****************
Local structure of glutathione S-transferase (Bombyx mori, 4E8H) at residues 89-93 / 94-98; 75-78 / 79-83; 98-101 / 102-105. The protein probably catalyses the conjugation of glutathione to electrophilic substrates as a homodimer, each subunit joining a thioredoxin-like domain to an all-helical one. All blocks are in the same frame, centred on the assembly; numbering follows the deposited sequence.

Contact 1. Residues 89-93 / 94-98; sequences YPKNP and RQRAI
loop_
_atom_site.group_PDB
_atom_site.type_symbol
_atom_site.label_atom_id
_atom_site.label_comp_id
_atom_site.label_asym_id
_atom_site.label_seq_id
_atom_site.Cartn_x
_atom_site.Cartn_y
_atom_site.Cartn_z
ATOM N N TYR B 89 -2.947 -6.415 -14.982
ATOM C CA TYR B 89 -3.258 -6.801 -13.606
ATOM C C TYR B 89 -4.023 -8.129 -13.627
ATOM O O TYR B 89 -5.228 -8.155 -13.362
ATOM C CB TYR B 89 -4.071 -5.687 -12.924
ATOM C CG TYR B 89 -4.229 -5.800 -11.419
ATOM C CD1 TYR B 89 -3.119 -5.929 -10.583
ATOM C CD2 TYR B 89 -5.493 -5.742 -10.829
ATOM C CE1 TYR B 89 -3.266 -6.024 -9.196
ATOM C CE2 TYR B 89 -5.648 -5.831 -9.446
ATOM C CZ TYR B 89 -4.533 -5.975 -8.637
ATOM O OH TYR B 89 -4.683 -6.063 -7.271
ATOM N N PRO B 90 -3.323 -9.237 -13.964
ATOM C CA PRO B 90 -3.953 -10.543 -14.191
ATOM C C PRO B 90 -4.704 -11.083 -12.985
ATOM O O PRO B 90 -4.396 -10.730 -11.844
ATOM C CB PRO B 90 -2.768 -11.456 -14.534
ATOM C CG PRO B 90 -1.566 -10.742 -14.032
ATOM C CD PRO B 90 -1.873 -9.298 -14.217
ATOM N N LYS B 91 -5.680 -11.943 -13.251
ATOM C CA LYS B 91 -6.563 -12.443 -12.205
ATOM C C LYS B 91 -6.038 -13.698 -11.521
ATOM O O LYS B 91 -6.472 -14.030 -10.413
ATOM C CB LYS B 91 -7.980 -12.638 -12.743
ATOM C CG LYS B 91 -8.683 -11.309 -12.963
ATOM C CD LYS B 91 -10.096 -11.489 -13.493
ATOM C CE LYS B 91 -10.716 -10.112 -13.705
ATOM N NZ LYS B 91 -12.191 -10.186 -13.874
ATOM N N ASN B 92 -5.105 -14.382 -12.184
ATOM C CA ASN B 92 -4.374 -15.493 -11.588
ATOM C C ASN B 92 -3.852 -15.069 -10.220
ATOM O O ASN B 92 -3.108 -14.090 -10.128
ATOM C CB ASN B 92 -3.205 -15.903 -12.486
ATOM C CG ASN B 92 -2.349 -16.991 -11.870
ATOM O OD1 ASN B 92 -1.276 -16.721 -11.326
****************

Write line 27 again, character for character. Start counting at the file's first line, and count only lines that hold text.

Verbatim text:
ATOM C C PRO B 90 -4.704 -11.083 -12.985